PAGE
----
How CBD Affects Sleep
Compelling new studies show that the cannabinoid impacts a number of factors that contribute to more zzzs.
As a clinical psychologist specializing in sleep, I've been excited about the benefits of cannabidiol for sleep for a long time.
All cannabinoids interact with specific receptors in our endocannabinoid system, and in doing so, may influence our circadian functioning. The brain's master circadian clock is primarily responsible for synchronizing circadian rhythms, regulating sleep-wake cycles and many other physiological functions, including appetite, metabolism, and immunity.
Research indicates that CBD and other cannabinoids may affect the timing of circadian clocks.
Studies have also shown that CBD can affect specific "clock genes" that regulate the timing of circadian clocks, leading some researchers to suggest CBD as a possible treatment for circadian-clock-related disorders.
Disruptions to circadian sleep-wake cycles are a cause of poor sleep and irregular sleep patterns. Some research in animal models shows that CBD may help strengthen sleep-wake cycles and increase sleep amounts.
Related: Can CBD Combat Sleep Disorders?
CBD and REM
CBD can also address abnormalities of REM sleep, a sleep stage that's critical for refreshing the brain's cognitive and emotional processing centers. CBD has been shown effective in treating REM behavior disorder in patients with Parkinson's syndrome.
REM sleep behavior disorder is a condition that causes people to act out physically during dreaming and REM sleep. Typically, during REM, the body is largely paralyzed, a state known as REM atonia. This immobilization keeps sleepers from acting out their dreams. In REM sleep behavior disorder, this paralysis doesn't occur, leading to disruptive sleep and injuring themselves or their sleeping partners. REM sleep behavior disorder is linked to neurological and neurodegenerative conditions, including Parkinson's disease and narcolepsy, and can occur with PTSD.
CBD and pain relief
CBD has both analgesic (pain-relieving) and anxiolytic (anxiety-reducing) properties. CBD also has shown anti-depressant effects in animal models and can increase serotonin levels in the brain. These capabilities make CBD a possible source of relief for sleep problems. Why do I say "possible"? Because researchers have not done these studies with poor sleepers, which means these effects may only be produced in normal sleepers.
Physical pain and dysregulation of mood (including stress, anxiety disorders, and depression) are some of the most common underlying causes of insufficient, poor-quality rest and often contribute to insomnia.
CBD can effectively treat certain types of chronic pain, including pain associated with medical conditions such as multiple sclerosis and cancer and pain associated with inflammation. Chronic inflammation is a root cause of many diseases—and unhealthful inflammation is disruptive to sleep itself. CBD functions as an anti-inflammatory agent, making it a promising therapy for treating inflammation and offering protection from inflammation-related disruptions to sleep. In one pharmaceutical form, Sativex, CBD (combined with THC) has been shown to improve sleep patterns and subjective measures of sleep quality in people who have some forms of chronic pain. In this situation, we can hypothesize that when pain reduces, it no longer influences sleep negatively, and the sleeper can rest more soundly. But this is very different than CBD directly helping sleep.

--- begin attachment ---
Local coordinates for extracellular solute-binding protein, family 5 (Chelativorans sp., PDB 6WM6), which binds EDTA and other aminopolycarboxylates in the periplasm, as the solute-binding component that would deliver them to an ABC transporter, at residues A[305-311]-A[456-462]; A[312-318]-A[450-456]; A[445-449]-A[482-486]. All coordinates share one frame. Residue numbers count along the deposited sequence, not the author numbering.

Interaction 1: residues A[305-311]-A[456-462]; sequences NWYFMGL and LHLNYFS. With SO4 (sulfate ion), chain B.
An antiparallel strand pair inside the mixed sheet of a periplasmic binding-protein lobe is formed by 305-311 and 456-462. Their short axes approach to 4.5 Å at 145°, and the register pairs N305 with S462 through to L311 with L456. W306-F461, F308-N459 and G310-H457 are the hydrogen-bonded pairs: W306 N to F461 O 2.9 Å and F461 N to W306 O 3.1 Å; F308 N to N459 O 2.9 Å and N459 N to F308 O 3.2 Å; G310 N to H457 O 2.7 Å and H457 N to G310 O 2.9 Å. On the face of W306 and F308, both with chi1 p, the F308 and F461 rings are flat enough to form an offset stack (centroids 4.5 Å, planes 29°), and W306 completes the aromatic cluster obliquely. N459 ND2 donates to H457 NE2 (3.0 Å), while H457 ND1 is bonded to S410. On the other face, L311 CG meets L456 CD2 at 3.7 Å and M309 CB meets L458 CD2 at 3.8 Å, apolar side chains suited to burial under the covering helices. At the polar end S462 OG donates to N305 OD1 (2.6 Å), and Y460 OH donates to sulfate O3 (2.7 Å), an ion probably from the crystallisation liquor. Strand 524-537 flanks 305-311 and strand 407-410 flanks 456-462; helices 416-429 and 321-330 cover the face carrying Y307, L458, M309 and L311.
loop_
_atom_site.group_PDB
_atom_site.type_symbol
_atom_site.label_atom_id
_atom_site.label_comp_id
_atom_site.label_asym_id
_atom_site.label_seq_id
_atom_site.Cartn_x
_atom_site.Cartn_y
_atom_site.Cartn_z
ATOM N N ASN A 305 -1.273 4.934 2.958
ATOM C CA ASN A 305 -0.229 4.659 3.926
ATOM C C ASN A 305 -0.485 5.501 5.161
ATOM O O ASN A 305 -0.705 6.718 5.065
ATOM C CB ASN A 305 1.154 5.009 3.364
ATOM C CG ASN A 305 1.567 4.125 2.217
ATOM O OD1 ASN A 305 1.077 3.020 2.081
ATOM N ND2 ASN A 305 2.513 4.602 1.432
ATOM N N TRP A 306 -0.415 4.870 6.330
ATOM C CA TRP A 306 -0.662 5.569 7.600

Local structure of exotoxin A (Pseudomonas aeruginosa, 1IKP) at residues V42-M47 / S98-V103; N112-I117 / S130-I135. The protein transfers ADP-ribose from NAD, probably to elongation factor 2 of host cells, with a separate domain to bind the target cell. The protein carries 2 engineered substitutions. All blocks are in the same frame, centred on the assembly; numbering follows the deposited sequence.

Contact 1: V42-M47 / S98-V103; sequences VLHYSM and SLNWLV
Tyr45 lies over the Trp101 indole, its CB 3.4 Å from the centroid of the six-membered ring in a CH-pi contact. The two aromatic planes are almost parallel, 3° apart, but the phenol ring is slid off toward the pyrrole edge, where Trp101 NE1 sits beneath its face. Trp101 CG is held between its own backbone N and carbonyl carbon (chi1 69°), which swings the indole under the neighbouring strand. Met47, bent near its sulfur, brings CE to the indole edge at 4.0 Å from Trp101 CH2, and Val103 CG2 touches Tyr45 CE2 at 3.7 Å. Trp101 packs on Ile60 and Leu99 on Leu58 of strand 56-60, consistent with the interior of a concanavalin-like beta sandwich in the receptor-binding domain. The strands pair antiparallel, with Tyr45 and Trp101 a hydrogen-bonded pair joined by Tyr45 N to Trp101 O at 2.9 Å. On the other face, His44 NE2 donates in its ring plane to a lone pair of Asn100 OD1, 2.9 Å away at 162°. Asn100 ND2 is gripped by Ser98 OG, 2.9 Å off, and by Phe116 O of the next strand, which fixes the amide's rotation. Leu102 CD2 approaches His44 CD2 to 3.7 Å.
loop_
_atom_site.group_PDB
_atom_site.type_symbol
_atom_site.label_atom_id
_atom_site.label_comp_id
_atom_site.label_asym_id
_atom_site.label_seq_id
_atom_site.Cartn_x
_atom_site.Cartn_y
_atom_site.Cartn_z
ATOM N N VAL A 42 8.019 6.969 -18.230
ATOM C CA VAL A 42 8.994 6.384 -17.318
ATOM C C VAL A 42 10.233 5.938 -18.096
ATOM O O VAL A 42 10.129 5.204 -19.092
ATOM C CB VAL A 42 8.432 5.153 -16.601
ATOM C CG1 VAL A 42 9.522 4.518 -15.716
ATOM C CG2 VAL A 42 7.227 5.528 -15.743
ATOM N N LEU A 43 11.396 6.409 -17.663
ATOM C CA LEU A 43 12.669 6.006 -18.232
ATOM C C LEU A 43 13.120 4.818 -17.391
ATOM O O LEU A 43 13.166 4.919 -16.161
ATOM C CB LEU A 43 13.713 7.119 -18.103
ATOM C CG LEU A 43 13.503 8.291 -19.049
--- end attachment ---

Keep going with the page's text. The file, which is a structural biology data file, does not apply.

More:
There's a growing body of evidence supporting CBD's power to calm the central nervous system, which has profound implications for sleep. This soothing, mood-stabilizing cannabinoid has demonstrated effectiveness in both animal and human models in improving some forms of anxiety.
A 2019 survey looked at the impact of CBD on a group of people with both anxiety and sleep problems. This was not a comparison or experimental study but rather a subjective retrospective survey using validated questionnaires. Researchers found a 25mg daily dose of CBD reduced self-reported anxiety in 79 percent of participants after one month of use and improved self-reported sleep in 66 percent. (Important: we have no data showing if study patients were compliant with the dose.) Anxiety levels stayed low over time, but sleep returned to baseline levels in 2-3 months for most problem sleepers.
Also of note was the timing of CBD dosing: people who reported anxiety as their primary issue took CBD in the morning, and those that said sleep was their primary complaint took CBD in the evening. We don't talk enough about the timing of taking medication and supplements, which can have a significant impact on therapeutic effectiveness and sleep.
Circadian rhythms influence the body's biological responses to medications and supplements —just one of the many physiological processes that take powerful cues from these rhythms. My book, The Power of When, shares how to optimize your daily routine according to your individual circadian rhythms and chronotype.
CBD may have a role in treating some sleep disorders, mood disorders, and pain disorders that affect sleep. However, the science is still too early to tell. Here's what we know now:
- CBD may affect the timing of circadian clocks, which control sleep-wake cycles
- CBD can help treat some forms of chronic pain, which may make it easier to sleep
- CBD can treat disturbances to REM sleep
- CBD can reduce anxiety and may help sleep for some people with anxiety